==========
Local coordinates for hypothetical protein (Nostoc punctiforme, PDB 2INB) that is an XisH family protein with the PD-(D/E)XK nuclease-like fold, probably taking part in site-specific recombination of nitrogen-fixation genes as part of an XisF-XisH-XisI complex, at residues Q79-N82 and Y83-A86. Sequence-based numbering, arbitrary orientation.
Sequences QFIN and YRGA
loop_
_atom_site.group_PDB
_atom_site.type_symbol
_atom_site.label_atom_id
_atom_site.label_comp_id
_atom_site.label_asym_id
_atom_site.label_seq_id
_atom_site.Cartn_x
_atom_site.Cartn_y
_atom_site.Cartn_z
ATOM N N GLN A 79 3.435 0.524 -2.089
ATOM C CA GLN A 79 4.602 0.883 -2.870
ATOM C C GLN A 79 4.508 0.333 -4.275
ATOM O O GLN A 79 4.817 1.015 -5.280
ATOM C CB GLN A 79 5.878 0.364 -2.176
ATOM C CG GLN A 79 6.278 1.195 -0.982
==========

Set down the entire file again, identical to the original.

Local coordinates for hypothetical protein (Nostoc punctiforme, PDB 2INB) that is an XisH family protein with the PD-(D/E)XK nuclease-like fold, probably taking part in site-specific recombination of nitrogen-fixation genes as part of an XisF-XisH-XisI complex, at residues Q79-N82 and Y83-A86. Sequence-based numbering, arbitrary orientation.
Sequences QFIN and YRGA
loop_
_atom_site.group_PDB
_atom_site.type_symbol
_atom_site.label_atom_id
_atom_site.label_comp_id
_atom_site.label_asym_id
_atom_site.label_seq_id
_atom_site.Cartn_x
_atom_site.Cartn_y
_atom_site.Cartn_z
ATOM N N GLN A 79 3.435 0.524 -2.089
ATOM C CA GLN A 79 4.602 0.883 -2.870
ATOM C C GLN A 79 4.508 0.333 -4.275
ATOM O O GLN A 79 4.817 1.015 -5.280
ATOM C CB GLN A 79 5.878 0.364 -2.176
ATOM C CG GLN A 79 6.278 1.195 -0.982